Does the Welsh Puritan martyr, John Penry, play a role in the fake death of Marlowe? You bet, writes Samuel Blumenfeld in The Marlowe-Shakespeare Connection: A New Study of the Authorship Question. Penry had protested the draconian policies of John Whitgift, the Archbishop of Canterbury, who, according to Blumenfeld, "began to plan his own little reign of terror against the Puritans." Whitgift had imposed major prohibitions against preaching and printing--essentially, he had enacted an era of strict censorship--in the hope of crushing any Puritan attempts to weaken the Anglican Church. Penry's satiric underground pamphelteering against Whitgift and the Anglican Church eventually led to his arrest on treason and subsequent execution.
Of interest, observes Blumenfeld, is the fact that Penry was sentenced to die on May 25, 1593, but his execution at the gallows was delayed until May 29 (Penry had written to Lord Burghley and the Earl of Essex in the hopes of a commutation). May 29 is one day before the "murder" of Christopher Marlowe in Deptford (Marlowe had been arrested on heresy and released on bail over a week before), only a few miles away from Penry's execution at St. Thomas-a-Watering. According to Blumenfeld, the body examined at the coroner's inquest (by Queen Elizabeth's coroner, by the way) that was supposed to be that of the "murdered" Marlowe was really the body of John Penry, and credit Lord Burghley and/or his son Robert Cecil with arranging for Penry's corpse to be at Deptford. As Blumenfeld also affirms, "None of [the] sixteen witnesses to the coroner's inquest had ever known Marlowe or Penry and thus were in no position to certify the identity of the corpse they were looking at." Interestingly, Penry's burial place is unknown.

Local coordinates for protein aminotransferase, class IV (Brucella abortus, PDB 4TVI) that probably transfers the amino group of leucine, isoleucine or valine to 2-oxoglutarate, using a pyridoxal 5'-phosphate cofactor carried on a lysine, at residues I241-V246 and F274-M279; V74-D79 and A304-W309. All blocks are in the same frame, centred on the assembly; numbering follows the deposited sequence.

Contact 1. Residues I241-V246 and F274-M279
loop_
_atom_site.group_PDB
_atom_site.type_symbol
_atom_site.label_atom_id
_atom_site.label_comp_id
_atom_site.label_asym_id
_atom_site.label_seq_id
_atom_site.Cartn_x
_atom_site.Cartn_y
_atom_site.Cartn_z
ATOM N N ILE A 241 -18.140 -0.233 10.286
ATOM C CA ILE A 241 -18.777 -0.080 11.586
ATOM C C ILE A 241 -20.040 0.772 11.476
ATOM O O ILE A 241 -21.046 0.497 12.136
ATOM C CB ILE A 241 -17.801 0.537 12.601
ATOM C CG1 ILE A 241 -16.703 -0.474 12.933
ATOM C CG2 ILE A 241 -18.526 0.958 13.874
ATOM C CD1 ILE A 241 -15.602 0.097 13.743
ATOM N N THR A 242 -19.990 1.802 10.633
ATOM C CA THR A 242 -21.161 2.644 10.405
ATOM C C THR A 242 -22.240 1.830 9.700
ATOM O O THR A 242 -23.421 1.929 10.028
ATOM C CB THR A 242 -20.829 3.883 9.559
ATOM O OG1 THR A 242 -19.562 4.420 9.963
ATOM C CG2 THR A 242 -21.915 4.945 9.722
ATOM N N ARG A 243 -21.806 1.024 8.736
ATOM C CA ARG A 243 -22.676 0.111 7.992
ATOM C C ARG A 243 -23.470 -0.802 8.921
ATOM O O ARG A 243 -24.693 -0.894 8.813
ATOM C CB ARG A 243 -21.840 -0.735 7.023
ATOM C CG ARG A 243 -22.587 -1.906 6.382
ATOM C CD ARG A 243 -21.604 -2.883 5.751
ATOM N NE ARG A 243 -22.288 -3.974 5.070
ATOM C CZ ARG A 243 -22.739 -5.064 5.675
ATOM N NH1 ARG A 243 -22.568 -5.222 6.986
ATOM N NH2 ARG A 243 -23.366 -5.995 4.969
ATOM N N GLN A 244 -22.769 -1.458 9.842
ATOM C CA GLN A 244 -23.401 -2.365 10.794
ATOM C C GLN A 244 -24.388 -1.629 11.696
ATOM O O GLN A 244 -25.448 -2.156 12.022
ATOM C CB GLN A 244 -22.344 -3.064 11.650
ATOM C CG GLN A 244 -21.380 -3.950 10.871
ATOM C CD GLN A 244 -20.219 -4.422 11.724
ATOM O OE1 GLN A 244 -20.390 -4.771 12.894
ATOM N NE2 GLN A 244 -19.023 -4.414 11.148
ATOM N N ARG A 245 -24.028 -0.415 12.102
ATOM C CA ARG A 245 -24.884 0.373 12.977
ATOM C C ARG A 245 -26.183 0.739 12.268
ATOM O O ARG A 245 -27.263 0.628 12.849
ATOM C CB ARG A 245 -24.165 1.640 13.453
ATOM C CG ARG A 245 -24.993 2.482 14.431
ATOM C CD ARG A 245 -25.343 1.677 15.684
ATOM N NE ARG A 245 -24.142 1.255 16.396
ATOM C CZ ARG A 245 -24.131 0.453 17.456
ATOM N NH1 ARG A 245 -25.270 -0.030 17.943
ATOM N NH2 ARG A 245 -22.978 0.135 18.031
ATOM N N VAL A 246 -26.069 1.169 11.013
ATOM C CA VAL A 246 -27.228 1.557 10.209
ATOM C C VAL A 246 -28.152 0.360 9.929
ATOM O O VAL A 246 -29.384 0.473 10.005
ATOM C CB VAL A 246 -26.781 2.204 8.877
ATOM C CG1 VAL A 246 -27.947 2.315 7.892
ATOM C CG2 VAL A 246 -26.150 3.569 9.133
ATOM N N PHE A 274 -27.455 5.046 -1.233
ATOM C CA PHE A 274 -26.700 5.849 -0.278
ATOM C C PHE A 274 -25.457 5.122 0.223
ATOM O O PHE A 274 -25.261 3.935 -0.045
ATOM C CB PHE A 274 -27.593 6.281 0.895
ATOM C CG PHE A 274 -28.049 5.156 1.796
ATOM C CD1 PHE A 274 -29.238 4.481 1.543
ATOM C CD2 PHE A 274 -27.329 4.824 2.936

© The Marlowe-Shakespeare Connection, July 2008
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